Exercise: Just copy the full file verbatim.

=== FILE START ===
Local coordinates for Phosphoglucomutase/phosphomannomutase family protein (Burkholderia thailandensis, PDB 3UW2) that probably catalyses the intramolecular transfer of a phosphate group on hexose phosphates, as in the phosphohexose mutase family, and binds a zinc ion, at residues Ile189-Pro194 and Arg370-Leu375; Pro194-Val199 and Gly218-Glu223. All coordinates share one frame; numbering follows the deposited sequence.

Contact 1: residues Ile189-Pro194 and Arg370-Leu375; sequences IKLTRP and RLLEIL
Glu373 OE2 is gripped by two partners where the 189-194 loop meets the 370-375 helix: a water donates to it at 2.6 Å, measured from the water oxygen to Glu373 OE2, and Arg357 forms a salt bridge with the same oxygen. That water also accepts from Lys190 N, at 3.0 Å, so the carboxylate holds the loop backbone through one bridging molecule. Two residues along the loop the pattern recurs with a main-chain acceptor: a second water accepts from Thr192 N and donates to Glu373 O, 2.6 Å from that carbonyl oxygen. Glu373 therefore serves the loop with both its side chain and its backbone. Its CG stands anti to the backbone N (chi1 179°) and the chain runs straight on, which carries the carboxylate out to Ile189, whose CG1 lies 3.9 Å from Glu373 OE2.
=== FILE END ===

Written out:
Local coordinates for Phosphoglucomutase/phosphomannomutase family protein (Burkholderia thailandensis, PDB 3UW2) that probably catalyses the intramolecular transfer of a phosphate group on hexose phosphates, as in the phosphohexose mutase family, and binds a zinc ion, at residues Ile189-Pro194 and Arg370-Leu375; Pro194-Val199 and Gly218-Glu223. All coordinates share one frame; numbering follows the deposited sequence.

Contact 1: residues Ile189-Pro194 and Arg370-Leu375; sequences IKLTRP and RLLEIL
Glu373 OE2 is gripped by two partners where the 189-194 loop meets the 370-375 helix: a water donates to it at 2.6 Å, measured from the water oxygen to Glu373 OE2, and Arg357 forms a salt bridge with the same oxygen. That water also accepts from Lys190 N, at 3.0 Å, so the carboxylate holds the loop backbone through one bridging molecule. Two residues along the loop the pattern recurs with a main-chain acceptor: a second water accepts from Thr192 N and donates to Glu373 O, 2.6 Å from that carbonyl oxygen. Glu373 therefore serves the loop with both its side chain and its backbone. Its CG stands anti to the backbone N (chi1 179°) and the chain runs straight on, which carries the carboxylate out to Ile189, whose CG1 lies 3.9 Å from Glu373 OE2.